Eventually, I peeled myself out of my spot and climbed back on my motorbike. I had promised a visit to a certain large white Buddha and I would hate to disappoint. I wound my way up the curved drive and found a massive gravel parking lot unprotected from the sun beaming down except for one sliver of shade beside a building. I pulled up there beside an old woman selling little bags. She was small and frail, but smiled a big beautiful smile that pulled her deep wrinkles into a bright smile too. She pointed a gnarled finger at some small pouches made of shan fabrics. I nodded encouragingly and simultaneously scolded myself for showing interest in something I didn’t want (I have NO room). She nodded too and I pointed up and the Buddha and back to the motorbike. She was satisfied and settled back into her seat.
I glanced at the temple on the far side of the lot and made my way for some steep steps heading for the pure white Buddha. A fellow explorer was also on the steps and I joked to her about getting in our workout. We made small talk as we made our way up and took photos of the Buddha side by side from a perch in the shade on the sun-warmed platform where Buddha sat. We idled a bit then I announced that I was staying and the girl and I parted. I found a bit of shade just my size under a tree branch and sat myself down cross legged facing the Buddha. Meditation is part of my yoga practice and I like trying different settings. My most recent meditation assignment from my book is about God being in everything. I repeated this sentiment imagining little Buddha shaped gods in everything—God is in the leaves, God is in those chirping birds, Buddha is in the wind, Buddha is in me, Buddha is in… the Buddha? The statue. Then I thought “How can Buddha be in Buddha?” and realigned my thoughts to imagine Buddha as energy flowing in everything- a new realization for me. As I finished my session, I heard footsteps and found a collection of tourists were all arriving- spontaneously simultaneously just as I was finished. I went to the bathroom next and dropped a heavy coin in the un-manned collection box. Another tourist watched me do it and I hoped she’d leave a donation as well. It’s someone’s life’s work to clean the thing.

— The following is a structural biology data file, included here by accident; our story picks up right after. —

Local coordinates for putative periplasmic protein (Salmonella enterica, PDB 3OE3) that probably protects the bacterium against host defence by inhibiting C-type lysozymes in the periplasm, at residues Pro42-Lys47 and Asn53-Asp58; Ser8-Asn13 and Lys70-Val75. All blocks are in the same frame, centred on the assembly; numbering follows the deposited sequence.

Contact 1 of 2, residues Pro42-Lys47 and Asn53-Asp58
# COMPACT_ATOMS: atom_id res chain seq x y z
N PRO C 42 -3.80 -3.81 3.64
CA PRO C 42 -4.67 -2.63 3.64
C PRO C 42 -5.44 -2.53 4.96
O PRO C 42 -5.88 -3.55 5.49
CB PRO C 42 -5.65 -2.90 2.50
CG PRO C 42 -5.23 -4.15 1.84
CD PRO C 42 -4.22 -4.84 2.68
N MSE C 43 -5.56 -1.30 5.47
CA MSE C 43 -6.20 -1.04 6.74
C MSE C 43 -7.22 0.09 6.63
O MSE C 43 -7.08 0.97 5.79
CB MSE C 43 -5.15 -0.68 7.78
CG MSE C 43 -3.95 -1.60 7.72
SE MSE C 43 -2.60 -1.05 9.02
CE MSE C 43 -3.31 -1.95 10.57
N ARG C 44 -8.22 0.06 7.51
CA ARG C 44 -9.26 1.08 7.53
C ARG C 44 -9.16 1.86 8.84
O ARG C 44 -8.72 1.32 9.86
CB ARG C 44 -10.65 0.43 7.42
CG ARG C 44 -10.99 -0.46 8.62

I slowly and quietly explored the temple on the other side of the lot- padding around statues and briefly into the halls. I admired the swirls on the front of the buildings and the mirrored walls. I passed bells and gongs. I bowed my head to the gold tall Buddha in hall and appreciated the plants someone tended to beautify the grounds. My favorite though, was the guardians in front of the pilgrims’ steps up to the temple. Their stern green faces are so sweetly fierce that I couldn’t help but smile. They have a nice view over the valley too.